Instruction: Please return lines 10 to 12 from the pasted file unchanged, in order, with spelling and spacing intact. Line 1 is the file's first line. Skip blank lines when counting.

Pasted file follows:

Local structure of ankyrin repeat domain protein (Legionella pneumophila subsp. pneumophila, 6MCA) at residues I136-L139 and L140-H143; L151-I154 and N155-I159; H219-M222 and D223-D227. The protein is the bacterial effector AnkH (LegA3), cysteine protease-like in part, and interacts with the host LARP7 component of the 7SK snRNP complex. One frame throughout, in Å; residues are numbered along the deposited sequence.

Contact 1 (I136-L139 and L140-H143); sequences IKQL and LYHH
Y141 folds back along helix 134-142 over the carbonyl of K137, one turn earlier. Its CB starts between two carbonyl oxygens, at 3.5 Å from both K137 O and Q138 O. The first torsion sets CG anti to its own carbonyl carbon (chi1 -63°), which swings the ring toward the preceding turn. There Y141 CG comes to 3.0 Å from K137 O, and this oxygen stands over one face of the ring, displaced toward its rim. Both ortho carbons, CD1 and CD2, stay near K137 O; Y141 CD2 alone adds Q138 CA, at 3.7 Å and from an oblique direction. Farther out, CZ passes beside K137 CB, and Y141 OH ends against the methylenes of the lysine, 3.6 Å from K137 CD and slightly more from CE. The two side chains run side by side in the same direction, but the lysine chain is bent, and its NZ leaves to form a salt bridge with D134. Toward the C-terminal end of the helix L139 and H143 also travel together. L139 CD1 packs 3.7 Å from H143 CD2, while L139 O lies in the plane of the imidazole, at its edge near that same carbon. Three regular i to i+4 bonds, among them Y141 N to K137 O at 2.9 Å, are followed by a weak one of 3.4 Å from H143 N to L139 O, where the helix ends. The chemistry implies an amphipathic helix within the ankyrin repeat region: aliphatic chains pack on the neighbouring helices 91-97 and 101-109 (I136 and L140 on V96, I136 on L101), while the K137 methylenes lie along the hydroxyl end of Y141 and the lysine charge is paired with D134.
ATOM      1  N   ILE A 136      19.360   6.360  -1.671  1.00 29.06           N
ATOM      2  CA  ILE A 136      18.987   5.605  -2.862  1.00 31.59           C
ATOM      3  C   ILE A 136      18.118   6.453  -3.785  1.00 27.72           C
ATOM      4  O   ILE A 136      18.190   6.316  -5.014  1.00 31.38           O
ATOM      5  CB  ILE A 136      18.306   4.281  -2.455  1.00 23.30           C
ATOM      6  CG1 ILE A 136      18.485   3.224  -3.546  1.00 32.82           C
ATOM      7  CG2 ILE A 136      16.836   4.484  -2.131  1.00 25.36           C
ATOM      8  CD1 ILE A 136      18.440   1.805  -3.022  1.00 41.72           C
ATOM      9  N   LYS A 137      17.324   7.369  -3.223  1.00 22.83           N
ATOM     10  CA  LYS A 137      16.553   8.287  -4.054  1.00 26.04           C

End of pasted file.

ATOM      7  CG2 ILE A 136      16.836   4.484  -2.131  1.00 25.36           C
ATOM      8  CD1 ILE A 136      18.440   1.805  -3.022  1.00 41.72           C
ATOM      9  N   LYS A 137      17.324   7.369  -3.223  1.00 22.83           N